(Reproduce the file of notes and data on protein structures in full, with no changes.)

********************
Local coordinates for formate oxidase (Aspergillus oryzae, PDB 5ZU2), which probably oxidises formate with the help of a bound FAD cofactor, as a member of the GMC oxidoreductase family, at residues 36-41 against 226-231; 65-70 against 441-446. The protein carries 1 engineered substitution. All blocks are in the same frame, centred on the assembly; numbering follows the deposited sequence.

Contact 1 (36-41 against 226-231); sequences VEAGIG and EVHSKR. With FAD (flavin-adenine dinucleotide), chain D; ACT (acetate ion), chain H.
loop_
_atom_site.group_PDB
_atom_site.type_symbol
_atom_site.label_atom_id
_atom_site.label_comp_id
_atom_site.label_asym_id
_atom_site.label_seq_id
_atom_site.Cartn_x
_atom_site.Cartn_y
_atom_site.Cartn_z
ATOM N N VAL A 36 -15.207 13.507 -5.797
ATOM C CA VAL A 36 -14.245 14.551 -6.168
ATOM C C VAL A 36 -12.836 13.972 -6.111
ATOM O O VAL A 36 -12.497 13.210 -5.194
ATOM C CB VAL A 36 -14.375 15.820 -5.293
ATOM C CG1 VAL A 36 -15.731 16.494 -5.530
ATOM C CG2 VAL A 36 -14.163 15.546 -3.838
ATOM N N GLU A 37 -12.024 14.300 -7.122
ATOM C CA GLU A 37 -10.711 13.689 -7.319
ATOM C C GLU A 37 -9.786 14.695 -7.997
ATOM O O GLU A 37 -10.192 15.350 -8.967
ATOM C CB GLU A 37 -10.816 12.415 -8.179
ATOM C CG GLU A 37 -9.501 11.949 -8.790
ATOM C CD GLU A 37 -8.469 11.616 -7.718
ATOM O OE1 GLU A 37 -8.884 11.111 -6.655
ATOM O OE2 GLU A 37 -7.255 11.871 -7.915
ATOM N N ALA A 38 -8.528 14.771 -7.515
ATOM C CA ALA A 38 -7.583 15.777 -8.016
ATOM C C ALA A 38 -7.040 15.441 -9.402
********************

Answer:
Local coordinates for formate oxidase (Aspergillus oryzae, PDB 5ZU2), which probably oxidises formate with the help of a bound FAD cofactor, as a member of the GMC oxidoreductase family, at residues 36-41 against 226-231; 65-70 against 441-446. The protein carries 1 engineered substitution. All blocks are in the same frame, centred on the assembly; numbering follows the deposited sequence.

Contact 1 (36-41 against 226-231); sequences VEAGIG and EVHSKR. With FAD (flavin-adenine dinucleotide), chain D; ACT (acetate ion), chain H.
loop_
_atom_site.group_PDB
_atom_site.type_symbol
_atom_site.label_atom_id
_atom_site.label_comp_id
_atom_site.label_asym_id
_atom_site.label_seq_id
_atom_site.Cartn_x
_atom_site.Cartn_y
_atom_site.Cartn_z
ATOM N N VAL A 36 -15.207 13.507 -5.797
ATOM C CA VAL A 36 -14.245 14.551 -6.168
ATOM C C VAL A 36 -12.836 13.972 -6.111
ATOM O O VAL A 36 -12.497 13.210 -5.194
ATOM C CB VAL A 36 -14.375 15.820 -5.293
ATOM C CG1 VAL A 36 -15.731 16.494 -5.530
ATOM C CG2 VAL A 36 -14.163 15.546 -3.838
ATOM N N GLU A 37 -12.024 14.300 -7.122
ATOM C CA GLU A 37 -10.711 13.689 -7.319
ATOM C C GLU A 37 -9.786 14.695 -7.997
ATOM O O GLU A 37 -10.192 15.350 -8.967
ATOM C CB GLU A 37 -10.816 12.415 -8.179
ATOM C CG GLU A 37 -9.501 11.949 -8.790
ATOM C CD GLU A 37 -8.469 11.616 -7.718
ATOM O OE1 GLU A 37 -8.884 11.111 -6.655
ATOM O OE2 GLU A 37 -7.255 11.871 -7.915
ATOM N N ALA A 38 -8.528 14.771 -7.515
ATOM C CA ALA A 38 -7.583 15.777 -8.016
ATOM C C ALA A 38 -7.040 15.441 -9.402